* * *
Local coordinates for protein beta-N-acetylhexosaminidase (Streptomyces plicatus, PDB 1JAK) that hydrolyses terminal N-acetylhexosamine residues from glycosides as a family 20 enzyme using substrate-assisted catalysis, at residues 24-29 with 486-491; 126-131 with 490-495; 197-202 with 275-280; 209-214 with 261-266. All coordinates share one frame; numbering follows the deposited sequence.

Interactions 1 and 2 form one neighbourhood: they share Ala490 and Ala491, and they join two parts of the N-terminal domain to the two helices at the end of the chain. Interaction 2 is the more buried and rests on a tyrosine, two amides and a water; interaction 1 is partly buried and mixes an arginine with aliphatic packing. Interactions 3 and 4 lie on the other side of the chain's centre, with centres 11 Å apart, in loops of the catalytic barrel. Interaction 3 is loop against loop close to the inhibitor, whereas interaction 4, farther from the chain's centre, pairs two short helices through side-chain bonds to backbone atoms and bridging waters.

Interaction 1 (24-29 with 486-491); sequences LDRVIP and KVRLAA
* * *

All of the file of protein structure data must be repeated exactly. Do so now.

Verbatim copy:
Local coordinates for protein beta-N-acetylhexosaminidase (Streptomyces plicatus, PDB 1JAK) that hydrolyses terminal N-acetylhexosamine residues from glycosides as a family 20 enzyme using substrate-assisted catalysis, at residues 24-29 with 486-491; 126-131 with 490-495; 197-202 with 275-280; 209-214 with 261-266. All coordinates share one frame; numbering follows the deposited sequence.

Interactions 1 and 2 form one neighbourhood: they share Ala490 and Ala491, and they join two parts of the N-terminal domain to the two helices at the end of the chain. Interaction 2 is the more buried and rests on a tyrosine, two amides and a water; interaction 1 is partly buried and mixes an arginine with aliphatic packing. Interactions 3 and 4 lie on the other side of the chain's centre, with centres 11 Å apart, in loops of the catalytic barrel. Interaction 3 is loop against loop close to the inhibitor, whereas interaction 4, farther from the chain's centre, pairs two short helices through side-chain bonds to backbone atoms and bridging waters.

Interaction 1 (24-29 with 486-491); sequences LDRVIP and KVRLAA